optimize the efficiency of distributed generation;
• develop and evaluate energy storage conceptual designs suitable
for specific applications.
24. Material Development for Improved Thermal Energy Storage Systems
The overall objective of this task is to develop advanced materials and systems for the compact storage of thermal energy. This can be subdivided into seven specific objectives:
- to identify, design and develop new materials and composites for compact
thermal energy storage,
- to develop measuring and testing procedures to characterise new storage
materials reliably and reproducibly,
- to improve the performance, stability, and cost-effectiveness of new storage
- to develop multi-scale numerical models, describing and predicting the
performance of new materials in thermal storage systems,
- to develop and demonstrate novel compact thermal energy storage systems
employing the advanced materials,
- to assess the impact of new materials on the performance of thermal energy
storage in the different applications considered, and
- to disseminate the knowledge and experience acquired in this task.
A secondary objective of this task is to create an active and effective research network in which researchers and industry working in the field of thermal energy storage can collaborate.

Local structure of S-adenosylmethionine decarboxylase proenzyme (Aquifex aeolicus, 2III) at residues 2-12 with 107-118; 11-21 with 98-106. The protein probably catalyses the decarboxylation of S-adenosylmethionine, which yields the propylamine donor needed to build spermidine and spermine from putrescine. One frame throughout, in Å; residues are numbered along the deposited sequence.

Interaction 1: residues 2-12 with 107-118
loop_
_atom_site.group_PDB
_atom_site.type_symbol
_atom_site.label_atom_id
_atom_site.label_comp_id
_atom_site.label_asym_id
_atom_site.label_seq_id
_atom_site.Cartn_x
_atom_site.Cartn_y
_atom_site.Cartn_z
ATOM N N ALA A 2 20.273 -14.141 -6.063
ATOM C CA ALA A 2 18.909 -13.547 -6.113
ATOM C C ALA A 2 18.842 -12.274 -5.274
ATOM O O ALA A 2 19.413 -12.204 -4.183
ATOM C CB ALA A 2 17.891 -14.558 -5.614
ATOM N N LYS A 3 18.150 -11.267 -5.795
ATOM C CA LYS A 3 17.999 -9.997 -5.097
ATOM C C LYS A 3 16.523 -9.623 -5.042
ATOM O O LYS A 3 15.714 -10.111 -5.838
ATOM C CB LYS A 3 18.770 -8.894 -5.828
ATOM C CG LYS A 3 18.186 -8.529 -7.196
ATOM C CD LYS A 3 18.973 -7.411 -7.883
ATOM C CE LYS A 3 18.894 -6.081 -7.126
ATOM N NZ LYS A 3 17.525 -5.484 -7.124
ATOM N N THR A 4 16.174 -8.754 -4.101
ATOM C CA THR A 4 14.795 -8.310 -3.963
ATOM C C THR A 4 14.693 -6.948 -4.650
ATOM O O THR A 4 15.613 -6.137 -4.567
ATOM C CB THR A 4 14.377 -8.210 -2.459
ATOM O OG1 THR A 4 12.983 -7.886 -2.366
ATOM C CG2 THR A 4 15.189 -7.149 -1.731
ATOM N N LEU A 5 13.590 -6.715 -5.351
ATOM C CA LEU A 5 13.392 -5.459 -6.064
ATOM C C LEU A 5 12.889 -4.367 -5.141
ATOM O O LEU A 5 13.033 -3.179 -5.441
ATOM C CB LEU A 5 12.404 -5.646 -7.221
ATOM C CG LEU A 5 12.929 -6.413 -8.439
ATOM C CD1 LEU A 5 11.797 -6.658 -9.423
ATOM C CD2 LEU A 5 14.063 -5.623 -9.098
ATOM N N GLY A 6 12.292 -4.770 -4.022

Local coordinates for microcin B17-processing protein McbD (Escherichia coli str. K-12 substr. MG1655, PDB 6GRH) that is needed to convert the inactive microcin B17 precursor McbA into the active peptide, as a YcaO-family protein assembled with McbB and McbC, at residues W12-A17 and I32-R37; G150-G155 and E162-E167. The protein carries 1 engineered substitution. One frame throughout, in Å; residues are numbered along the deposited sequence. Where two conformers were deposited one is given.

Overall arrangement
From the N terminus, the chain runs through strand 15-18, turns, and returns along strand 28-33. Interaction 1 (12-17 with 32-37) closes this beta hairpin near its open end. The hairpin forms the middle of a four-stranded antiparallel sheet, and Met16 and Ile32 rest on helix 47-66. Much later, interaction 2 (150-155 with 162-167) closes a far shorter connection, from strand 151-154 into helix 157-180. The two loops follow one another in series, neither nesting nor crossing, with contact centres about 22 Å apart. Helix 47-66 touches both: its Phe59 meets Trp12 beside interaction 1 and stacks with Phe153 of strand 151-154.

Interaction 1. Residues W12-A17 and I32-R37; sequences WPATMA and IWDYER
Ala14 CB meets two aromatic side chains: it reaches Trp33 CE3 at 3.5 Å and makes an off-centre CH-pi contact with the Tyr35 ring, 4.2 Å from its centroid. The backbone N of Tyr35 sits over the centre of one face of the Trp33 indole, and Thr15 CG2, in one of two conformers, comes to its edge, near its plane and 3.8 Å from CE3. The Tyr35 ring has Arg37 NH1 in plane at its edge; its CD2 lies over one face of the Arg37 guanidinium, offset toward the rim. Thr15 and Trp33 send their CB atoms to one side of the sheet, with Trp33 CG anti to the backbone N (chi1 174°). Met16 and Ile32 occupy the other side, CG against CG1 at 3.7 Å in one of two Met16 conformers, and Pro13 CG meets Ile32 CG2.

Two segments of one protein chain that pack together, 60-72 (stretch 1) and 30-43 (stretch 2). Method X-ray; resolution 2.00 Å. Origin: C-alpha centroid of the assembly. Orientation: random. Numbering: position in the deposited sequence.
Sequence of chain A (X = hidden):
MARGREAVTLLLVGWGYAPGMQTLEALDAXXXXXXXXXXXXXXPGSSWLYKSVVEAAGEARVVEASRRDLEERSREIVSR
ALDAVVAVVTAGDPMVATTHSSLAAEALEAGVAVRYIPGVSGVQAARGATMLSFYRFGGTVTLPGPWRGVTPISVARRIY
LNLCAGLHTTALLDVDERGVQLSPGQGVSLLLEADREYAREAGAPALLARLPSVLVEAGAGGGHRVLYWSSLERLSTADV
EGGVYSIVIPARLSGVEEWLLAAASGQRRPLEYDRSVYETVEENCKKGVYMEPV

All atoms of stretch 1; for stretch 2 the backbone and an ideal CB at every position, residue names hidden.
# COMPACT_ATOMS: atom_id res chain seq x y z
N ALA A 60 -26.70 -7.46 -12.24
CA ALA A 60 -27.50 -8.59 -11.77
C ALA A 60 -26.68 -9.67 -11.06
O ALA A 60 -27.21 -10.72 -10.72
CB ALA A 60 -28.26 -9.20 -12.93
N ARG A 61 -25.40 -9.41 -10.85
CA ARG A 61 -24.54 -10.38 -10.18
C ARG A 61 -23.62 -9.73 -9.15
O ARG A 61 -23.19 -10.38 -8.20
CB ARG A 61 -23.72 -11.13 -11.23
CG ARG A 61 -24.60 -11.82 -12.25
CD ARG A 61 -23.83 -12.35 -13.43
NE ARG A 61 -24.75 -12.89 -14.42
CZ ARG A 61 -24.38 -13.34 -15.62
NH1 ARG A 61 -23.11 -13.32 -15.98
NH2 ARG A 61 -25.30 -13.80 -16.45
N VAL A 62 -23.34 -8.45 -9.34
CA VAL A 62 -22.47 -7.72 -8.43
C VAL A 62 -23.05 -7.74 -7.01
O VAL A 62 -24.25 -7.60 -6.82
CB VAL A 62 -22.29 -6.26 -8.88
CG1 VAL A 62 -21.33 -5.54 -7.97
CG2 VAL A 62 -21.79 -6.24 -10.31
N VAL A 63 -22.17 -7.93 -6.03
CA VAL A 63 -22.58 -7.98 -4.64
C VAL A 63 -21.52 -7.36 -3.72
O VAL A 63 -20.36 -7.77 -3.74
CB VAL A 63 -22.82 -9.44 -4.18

26. Electric Energy Storage: Future Energy Storage Demand
The overall objective of this task is to develop a method or approach to calculate the regional energy balancing demand and to derive regional storage demand rasterizing the area and taking into account that there are competitive technical solutions. This objective can be subdivided into ten specific objectives:
- to rasterize the whole area to typical small self-similar elements,
- to identify and characterize typical fluctuating energy demand for different elements which stands for different regions and grid situations (e.g. intermeshing),
- to identify and characterize typical fluctuating energy production (wind, PV) for different elements which stand for different regions and renewable energy potential (e.g. wind velocity),
- to identify and characterize typical conventional energy production (gas turbine, nuclear power plant) for different elements which stand for different regions and conventional energy production,